With Joakim Noah sidelined by plantar fasciitis, the last thing the Bulls needed was for a player to go rogue and put himself before the team. And yet that’s apparently what Tyrus Thomas did prior to Chicago’s home game against the Miami Heat. And Thomas was suspended for…whatever it was he did.
Said Bulls coach Vinny Del Negro: ”It’s an internal matter. [Bulls GM] Gar [Forman] and myself will handle it. … It’s unfortunate timing, but in the short run there’s a responsibility. No one player is bigger than the team, and there’s a responsibility to do things right. And I think by handling the situation the right way, which I think we are, I know we are. It’s not one person. It’s a group. And you have to be committed to your teammates, your coaches, the organization. That doesn’t go just for Tyrus. It goes for everybody. The guys know how things run around here. That’s how it’s going to be.”
At least one thing is clear: That’s how “it” is going to be.
As for Thomas, shouldn’t we have seen this coming? After all, Tyrus had sky high hopes for this season. In case you don’t remember, Thomas believed he had a very real chance to become a 20-10 guy this year. This is what he had to say about that possibility last October: “First, I have to figure out my role as far as the offensive end. I have to figure out where I’m going to get my shots. But on the defensive end, definitely 10 (rebounds a game).”
Ty’s current averages: 8.5 PPG and 6.2 RPG. I guess you could say things haven’t quite gone according to plan.
Since that bold prediction, Thomas has fractured the radius bone in his left forearm during a weightlifting session at practice, missed 23 games, lost his starting job to rookie Taj Gibson, endured a constant stream of trade rumors, and watched his minutes slowly dwindle to the point that — even with Noah shut down until some time after the All-Star break — he logged only 16 minutes of PT in a loss to the Hawks in Atlanta.
Make no mistake: Thomas has the physical tools necessary to be an All-Star-caliber player. However, whenever his future is discussed, words like “enigmatic” and “mercurial” always pop up. Tyrus has over halfway through his fourth season as a pro, but the Bulls still have no idea what he’s going to give them on a nightly basis. He might score 20 points and grab 15 boards. He might go 2-for-13 from the field and finish with more turnovers and rebounds.
If it seems as though the coaching staff has lost faith in him, it’s probably because they have. There simply is no other way to explain his sporadic appearances. And whatever he said or did behind the scenes isn’t going to help his standing with his teammates, coaches or management.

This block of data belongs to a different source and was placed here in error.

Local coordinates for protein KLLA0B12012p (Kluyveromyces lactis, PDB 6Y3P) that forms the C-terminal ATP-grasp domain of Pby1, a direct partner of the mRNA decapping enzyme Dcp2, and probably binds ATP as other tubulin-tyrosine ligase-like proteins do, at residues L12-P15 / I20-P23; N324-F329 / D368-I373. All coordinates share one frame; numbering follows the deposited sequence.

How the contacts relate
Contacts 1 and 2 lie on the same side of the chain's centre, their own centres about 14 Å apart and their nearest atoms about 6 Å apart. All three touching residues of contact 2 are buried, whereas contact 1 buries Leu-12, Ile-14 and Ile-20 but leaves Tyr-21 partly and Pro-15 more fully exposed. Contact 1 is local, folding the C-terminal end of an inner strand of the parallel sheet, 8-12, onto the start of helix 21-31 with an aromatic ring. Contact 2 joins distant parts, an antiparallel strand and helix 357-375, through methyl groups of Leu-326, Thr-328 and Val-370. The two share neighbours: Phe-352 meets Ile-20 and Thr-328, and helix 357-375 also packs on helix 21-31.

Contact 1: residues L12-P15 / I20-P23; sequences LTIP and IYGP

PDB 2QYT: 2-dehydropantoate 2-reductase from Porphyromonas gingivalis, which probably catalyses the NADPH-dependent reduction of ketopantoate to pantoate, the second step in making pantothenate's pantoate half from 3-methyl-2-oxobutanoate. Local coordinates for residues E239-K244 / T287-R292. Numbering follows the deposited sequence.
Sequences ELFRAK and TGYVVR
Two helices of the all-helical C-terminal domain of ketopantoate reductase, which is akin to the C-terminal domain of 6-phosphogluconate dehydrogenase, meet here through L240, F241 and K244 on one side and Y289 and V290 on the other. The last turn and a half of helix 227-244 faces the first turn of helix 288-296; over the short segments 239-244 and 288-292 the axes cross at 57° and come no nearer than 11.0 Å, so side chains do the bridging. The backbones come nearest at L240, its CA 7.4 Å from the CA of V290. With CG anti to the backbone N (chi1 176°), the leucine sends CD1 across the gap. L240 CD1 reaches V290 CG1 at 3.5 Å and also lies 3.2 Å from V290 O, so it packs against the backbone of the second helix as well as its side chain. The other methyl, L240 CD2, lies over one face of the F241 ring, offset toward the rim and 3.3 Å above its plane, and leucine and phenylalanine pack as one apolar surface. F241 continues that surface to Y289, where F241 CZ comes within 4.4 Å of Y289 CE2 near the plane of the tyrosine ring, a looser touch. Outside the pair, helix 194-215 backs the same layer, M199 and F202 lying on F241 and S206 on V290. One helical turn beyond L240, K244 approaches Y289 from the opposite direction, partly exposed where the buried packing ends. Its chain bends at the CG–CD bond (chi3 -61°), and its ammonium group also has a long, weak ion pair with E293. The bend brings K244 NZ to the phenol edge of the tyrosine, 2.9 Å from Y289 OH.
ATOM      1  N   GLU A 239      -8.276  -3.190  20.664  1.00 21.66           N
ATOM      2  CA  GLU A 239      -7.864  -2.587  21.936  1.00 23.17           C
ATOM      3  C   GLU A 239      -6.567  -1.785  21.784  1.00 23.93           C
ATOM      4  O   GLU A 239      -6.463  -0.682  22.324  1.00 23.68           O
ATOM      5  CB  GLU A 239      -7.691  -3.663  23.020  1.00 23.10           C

Meanwhile, the Bulls — losers of three in a row — had a basketball game to play. And they had to squeeze 20 meaningful minutes out of Chris Richard, whom they waived in October but recently signed to a 10-day contract. Richard, who no doubt can be counted on to bust his butt without complaining about minutes, responded to his big chance with 7 rebounds (including 4 on the offensive end), 2 points, 2 assists, 2 blocked shots and a steal.
Just imagine if Richard had Thomas’ raw talent.
Richard wasn’t the only Chicago player who came up big. Luol Deng earned a game-high 11 free throw attempts and finished with a game-best 25 points. Derrick Rose added 24 points and made some big plays down the stretch. John Salmons came off the bench to score 15 points and dish out a team-high 5 assists. And Brad Miller chipped in with 13 points, 8 boards and a career-best 5 steals.
All this on the second night of back-to-backs after traveling back to Chicago from Atlanta. It was a real gut check. And it turns out the Bulls still have their guts intact.
Said Rose: “Definitely, we needed this one. It gives us more confidence. Our locker room was way more cheerful than it was the past couple of games. Now, we just got to keep it going.”
It won’t be easy. There were signs of trouble in this game, like how Chicago got outrebounded 52-41. However, they did have the edge in second-chance points (19-15), points in the paint (38-30), fastbreak points (20-12), points off turnovers (21-16) and free throw attempts (35-19). Both teams wanted this game…but the Bulls wanted it more.
Too bad Tyrus couldn’t be a part of that.
1st timeout: Deng was fouled before the timeout (1-for-2)
2nd timeout: Bulls forced Miami into a turnover
3rd timeout: Udonis Haslem hit a jumper
4th timeout: Salmons missed a 14-footer
5th timeout: Deng was fouled (2-for-2)
6th timeout: Deng was fouled (2-for-2)
Vinny called one timeout after the Heat had already committed a fouls. He called two timeouts immediately after a Miami timeout when the Heat had possession of the ball. The final timeout was called at a point when Miami was forced the fouls. So the Bulls had only two offensive possessions coming out of a timeout. One resulted in a missed jump shot, the other in two free throws for Deng (thanks to a sweet feed by D-Rose) that put the Bulls up by five points with 37 seconds left.